(Taylor series in two variables is
optional material -- check with your instructor to see if you
need this.)

Partial derivatives allow us to approximate functions just like
ordinary derivatives do, only with a contribution from each
variable. If $x \approx a$ and $y \approx b$, then we can get a
two-variable linear approximation
that is analogous to the linear approximation $L(x)$ in one
variable $$f(x,y) \approx f(a,b) + f_x(a,b) (x-a) +f_y(a,b)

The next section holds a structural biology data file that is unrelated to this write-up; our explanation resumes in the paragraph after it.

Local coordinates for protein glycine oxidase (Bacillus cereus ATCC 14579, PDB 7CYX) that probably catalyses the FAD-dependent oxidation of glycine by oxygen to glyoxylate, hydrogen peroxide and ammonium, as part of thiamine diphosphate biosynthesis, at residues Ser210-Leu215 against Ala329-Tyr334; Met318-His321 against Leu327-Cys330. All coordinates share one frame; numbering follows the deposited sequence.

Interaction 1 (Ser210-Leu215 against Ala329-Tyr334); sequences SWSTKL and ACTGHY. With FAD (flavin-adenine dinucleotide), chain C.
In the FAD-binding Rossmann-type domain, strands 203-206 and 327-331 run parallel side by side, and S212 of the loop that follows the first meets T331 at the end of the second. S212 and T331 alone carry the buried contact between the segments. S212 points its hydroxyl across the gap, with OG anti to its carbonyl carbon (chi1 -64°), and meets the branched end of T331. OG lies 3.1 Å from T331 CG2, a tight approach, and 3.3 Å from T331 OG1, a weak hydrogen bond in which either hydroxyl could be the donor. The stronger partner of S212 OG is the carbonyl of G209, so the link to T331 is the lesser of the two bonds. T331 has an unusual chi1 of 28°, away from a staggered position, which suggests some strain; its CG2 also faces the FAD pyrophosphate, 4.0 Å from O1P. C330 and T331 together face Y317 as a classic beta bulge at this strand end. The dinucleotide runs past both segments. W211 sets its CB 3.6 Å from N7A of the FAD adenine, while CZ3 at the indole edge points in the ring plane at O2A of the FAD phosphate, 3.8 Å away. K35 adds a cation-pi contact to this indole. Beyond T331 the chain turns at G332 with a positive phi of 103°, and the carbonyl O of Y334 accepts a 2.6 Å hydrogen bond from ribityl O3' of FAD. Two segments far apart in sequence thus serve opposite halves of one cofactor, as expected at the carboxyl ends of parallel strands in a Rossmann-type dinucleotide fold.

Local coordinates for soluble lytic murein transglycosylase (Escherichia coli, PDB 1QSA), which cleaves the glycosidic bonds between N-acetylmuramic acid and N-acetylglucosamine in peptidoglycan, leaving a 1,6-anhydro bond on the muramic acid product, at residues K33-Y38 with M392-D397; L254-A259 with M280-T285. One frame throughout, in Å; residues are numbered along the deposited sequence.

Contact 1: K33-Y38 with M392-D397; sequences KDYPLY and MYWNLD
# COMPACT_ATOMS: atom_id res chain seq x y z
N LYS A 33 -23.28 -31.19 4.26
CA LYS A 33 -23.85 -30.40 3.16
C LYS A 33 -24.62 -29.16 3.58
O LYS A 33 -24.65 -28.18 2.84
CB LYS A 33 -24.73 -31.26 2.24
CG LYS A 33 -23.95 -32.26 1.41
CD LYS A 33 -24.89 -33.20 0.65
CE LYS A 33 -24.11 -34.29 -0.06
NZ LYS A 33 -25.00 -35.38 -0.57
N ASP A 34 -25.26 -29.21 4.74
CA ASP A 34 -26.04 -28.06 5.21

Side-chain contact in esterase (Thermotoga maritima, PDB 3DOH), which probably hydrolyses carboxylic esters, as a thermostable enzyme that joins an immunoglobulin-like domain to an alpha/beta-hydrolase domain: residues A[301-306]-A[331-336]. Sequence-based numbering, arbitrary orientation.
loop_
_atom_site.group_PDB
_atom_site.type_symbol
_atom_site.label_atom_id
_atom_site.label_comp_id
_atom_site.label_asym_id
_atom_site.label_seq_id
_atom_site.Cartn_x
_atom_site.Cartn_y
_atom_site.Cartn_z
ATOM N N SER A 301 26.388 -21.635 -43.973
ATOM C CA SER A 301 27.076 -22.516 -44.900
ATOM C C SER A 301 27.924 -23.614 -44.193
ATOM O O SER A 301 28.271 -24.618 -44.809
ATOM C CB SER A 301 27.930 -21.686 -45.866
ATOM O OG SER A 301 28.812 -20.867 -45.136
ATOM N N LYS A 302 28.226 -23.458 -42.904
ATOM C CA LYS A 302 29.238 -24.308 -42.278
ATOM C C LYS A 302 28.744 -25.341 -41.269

(y-b).$$This is sometimes written as $$df = \frac{\partial
f}{\partial x} dx + \frac{\partial f}{\partial y} dy.$$

And, just as in one dimension, we can use higher derivatives to
get a more accurate approximation.

Taylor
Series in two variables: $$f(x,y) =
\sum_{n,m=0}^\infty c_{n,m} (x-a)^n (y-b)^m,$$ where
$$c_{n,m}= \frac{1}{n!m!}\frac{\partial^{n+m}f}{\partial
x^n\partial y^m}(a,b).$$

This video explores the Taylor Series in two variables and looks
at an example.